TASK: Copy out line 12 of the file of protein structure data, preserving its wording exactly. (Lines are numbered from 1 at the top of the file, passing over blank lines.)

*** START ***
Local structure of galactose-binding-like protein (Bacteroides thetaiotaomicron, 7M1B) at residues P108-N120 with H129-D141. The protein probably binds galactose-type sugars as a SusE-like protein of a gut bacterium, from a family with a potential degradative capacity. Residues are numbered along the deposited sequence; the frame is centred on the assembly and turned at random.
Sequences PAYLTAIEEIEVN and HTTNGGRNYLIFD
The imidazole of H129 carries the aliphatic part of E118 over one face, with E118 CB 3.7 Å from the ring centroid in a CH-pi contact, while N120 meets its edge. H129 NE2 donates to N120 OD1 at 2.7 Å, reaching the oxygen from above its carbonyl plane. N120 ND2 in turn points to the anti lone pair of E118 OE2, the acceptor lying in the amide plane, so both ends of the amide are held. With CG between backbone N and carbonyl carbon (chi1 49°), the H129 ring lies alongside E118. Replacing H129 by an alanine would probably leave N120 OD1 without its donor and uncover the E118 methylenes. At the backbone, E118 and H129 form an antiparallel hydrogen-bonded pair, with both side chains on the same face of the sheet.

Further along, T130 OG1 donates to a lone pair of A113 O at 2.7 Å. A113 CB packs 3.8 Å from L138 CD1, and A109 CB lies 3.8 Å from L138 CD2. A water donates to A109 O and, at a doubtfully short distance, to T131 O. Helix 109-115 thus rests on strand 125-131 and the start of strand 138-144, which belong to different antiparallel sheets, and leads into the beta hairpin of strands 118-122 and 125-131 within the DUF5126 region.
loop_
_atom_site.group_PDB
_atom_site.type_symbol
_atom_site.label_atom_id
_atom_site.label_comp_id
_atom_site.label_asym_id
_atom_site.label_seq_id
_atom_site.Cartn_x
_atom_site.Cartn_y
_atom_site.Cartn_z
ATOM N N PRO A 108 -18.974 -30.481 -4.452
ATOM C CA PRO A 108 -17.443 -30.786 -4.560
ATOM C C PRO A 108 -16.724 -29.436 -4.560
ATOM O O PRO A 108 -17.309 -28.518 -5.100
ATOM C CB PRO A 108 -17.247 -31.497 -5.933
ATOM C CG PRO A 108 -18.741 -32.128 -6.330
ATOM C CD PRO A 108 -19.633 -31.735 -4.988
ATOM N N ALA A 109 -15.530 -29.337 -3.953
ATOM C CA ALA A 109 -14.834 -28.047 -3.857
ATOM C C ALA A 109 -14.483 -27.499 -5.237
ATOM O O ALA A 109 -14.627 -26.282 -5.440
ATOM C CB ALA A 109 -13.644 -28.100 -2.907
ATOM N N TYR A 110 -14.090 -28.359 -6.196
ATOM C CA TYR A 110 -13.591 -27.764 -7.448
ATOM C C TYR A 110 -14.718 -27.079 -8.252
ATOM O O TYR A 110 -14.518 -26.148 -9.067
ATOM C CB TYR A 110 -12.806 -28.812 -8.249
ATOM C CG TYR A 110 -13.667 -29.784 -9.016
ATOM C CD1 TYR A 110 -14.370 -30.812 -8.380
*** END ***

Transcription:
_atom_site.Cartn_x